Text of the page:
With summer now in full swing and the re planted borders in full bloom, it is the perfect time to see how well the plants are performing and to assess if they have fulfilled their purpose well enough.
As you would expect with any newly planted border, the first year’s growth is going to be a bit like a dress rehearsal. Some of the costumes will fit better than others and no doubt one or two of the characters, although well-rehearsed and good all-round performers, will forget their lines just at the critical moment.
One such example are the hollyhocks (Alcea purpurea.) The plants here have seemingly grown well. They evoke such a quintessential English cottage garden feeling. The height and colours create good focal points against the solid brick background. But, on closer inspection, some of the foliage shows signs of the ‘Rust’ virus, which produces brown discoloration on leaves and stems and as Troy, the head gardener said, “they have an attractive appearance, but always seem to get rust.” Perhaps the newly dug earth, enriched with organic goodness was too good? They manage to thrive in roadside gardens and may prefer their weaker soils? Elsewhere in the garden, other hollyhocks have suffered too. But, to improve the overall display you can remove some of the damaged leaves if need be.
The lovely cloudy ‘Thalictrum delavayi’ has behaved oddly too. Yes, the flowers are true to form, but one plant has sprung up like a gigantic geezer, far taller than you would expect. Hopefully, in time the plants will settle, grow in strength and produce a good green mass of fern like foliage, with a purple froth floating above.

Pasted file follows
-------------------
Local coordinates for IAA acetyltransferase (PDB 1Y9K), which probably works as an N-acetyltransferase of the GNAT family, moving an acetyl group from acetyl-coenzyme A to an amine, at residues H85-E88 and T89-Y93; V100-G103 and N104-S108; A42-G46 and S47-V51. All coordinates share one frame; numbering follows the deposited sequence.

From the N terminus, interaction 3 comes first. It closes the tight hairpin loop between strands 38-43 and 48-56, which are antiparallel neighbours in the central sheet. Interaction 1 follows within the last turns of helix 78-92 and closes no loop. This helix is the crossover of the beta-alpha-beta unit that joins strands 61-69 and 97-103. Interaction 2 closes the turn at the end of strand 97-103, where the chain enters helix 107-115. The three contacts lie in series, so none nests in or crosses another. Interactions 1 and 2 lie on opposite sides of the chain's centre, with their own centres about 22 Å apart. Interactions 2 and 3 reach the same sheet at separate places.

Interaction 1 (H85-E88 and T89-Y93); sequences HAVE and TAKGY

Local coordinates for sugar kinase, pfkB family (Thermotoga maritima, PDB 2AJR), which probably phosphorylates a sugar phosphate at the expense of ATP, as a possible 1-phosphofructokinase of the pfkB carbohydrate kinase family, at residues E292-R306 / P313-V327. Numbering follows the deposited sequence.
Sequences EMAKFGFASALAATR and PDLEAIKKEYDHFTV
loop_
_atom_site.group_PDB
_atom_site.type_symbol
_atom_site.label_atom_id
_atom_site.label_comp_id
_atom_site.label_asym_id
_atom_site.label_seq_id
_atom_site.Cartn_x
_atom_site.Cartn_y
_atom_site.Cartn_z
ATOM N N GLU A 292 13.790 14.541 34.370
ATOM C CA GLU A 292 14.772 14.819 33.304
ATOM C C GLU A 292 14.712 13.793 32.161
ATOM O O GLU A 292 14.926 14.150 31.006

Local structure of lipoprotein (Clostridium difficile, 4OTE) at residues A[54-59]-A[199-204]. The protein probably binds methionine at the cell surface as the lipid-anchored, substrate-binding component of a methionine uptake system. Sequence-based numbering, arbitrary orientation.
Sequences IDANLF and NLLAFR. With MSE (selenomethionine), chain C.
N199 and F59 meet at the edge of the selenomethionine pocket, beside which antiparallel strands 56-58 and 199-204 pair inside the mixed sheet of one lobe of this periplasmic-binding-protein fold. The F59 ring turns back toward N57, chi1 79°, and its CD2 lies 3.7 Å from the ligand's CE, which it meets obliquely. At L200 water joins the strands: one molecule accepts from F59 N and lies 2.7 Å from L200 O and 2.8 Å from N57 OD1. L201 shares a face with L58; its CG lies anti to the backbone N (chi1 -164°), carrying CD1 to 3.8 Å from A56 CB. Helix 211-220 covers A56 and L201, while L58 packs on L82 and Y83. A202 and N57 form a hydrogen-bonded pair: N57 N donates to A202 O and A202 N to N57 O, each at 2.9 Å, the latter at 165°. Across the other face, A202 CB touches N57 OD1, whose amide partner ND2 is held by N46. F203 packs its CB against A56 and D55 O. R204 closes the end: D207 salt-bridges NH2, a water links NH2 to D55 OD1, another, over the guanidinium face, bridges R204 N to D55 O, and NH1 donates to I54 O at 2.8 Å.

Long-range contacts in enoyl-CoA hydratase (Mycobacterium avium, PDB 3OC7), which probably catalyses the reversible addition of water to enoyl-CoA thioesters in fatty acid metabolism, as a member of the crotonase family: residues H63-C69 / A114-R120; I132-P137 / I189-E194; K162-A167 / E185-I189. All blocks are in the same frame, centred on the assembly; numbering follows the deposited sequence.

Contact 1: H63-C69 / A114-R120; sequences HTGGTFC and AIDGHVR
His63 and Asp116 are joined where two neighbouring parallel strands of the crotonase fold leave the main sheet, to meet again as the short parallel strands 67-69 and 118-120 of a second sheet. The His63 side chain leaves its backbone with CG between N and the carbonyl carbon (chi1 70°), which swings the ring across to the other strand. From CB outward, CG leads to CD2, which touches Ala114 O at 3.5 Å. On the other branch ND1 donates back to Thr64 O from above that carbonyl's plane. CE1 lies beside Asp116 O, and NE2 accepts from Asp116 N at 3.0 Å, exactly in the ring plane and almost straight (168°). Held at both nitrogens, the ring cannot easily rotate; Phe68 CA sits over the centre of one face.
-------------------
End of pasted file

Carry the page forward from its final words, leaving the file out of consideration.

Everyone has applauded the spiny leaved Berkheya purpurea, either side of the great archway. As you can see, the flower clusters are top heavy, so a few hazel pea sticks help to stand it upright.
The rising star Ammi major, also gets much attention. Both borders had several streams of these annuals running through them. This umbellifera adds a delicate white fizz of flowers and helps to soften any awkward gaps, while giving a natural relaxed appearance. To build on this, Troy suggests we could “do three sowings,” between August and the following year, to produce a succession of fresh plants which can be used to stretch out the season.
And there you have it. Well, there you have some of it. I’ll re visit “the donkeys” another time and let you know what necessary alterations and tweaks have been made in the meantime.